Textual and Microfilm

At NARA, the term “textual” usually applied to manuscript and typescript records. Examples include minutes of meetings, organizational charts, diaries, calendars, correspondence, reports, briefing books, legal opinions, directives, and publications.

In terms of digitization, general approaches to and specifications for image capture for maps and plans, architectural and engineering drawings, posters and other graphic materials are similar to those of textual records (manuscript and typescript documents).

Some of the characteristics of textual materials that may influence a digitization approach include whether the original is bound, a loose sheet, or rolled; size of original; condition of original; and type (high contrast or low contrast document, typed or handwritten, faded text or diffuse characters, etc.). Some of the parameters of textual documents that may be important to reproduce in the digital copy include legibility, sharpness, and ability to discern the smallest significant character.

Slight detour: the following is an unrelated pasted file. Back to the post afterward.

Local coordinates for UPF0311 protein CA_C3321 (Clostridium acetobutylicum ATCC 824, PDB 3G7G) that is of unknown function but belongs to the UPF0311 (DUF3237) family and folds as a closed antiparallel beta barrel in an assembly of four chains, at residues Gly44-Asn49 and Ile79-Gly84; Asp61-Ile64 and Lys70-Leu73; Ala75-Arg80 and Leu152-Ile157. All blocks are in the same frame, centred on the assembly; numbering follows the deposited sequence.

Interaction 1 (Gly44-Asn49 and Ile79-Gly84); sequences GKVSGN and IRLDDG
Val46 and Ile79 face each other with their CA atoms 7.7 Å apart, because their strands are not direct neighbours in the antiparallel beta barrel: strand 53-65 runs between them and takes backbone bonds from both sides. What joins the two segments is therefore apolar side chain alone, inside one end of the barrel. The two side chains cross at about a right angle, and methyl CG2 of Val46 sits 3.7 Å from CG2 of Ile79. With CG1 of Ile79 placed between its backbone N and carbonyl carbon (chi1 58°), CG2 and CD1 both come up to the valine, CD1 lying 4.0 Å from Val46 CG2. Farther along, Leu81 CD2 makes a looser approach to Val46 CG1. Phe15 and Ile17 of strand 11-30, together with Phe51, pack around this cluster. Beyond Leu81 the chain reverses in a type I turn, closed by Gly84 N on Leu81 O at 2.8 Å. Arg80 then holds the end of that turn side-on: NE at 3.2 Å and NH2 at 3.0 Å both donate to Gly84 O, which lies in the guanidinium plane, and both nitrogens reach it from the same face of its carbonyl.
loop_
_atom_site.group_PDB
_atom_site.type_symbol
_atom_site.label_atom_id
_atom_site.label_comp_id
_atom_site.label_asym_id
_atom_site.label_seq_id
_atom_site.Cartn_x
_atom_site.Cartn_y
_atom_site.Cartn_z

Microfilm has several roles at NARA. For many years, it was the de facto preservation mechanism for many types of paper based records. Images were captured and output to microfilm via photochemical film-based process. More recently, this has evolved into a digital file-based workflow. Images are now captured digitally and stored as files. However, stable polyester-based silver-halide microfilm copies are produced from the digital files for two purposes. The first continues to support the historical success of polyester-based silver-halide microfilm as a stable preservation medium. NARA continues to output the highest quality file captured, either at the preservation or reproduction product level, to microfilm, which is then stored off site with the photochemically produced preservation masters. As our digital infrastructure matures, this workflow may be discontinued but there is no immediate plan to do so. The second option for microfilm production is a distribution option for fee requests for limited microfilm publications. Microfilm copies are available for Microfilm Publications beginning with the M, P. C, A or T prefix only. This Publication series have microfilm printing masters which are duplicated through a photochemical contact printing process. Microfilm can also serve as a source object for digitization projects. Some of the characteristics of microfilm that may influence a digitization approach or affect the quality of the resulting digital image include: text quality and clarity on the microfilm; the quality of the original capture of the film (lack of focus, uneven lighting, page curvature, gutter shadows, etc.); variations in density between exposures; the reduction ratio of the film (knowing what it is); resolution and the ability to detect detail on the film; and the condition of the film itself (scratches, etc.).

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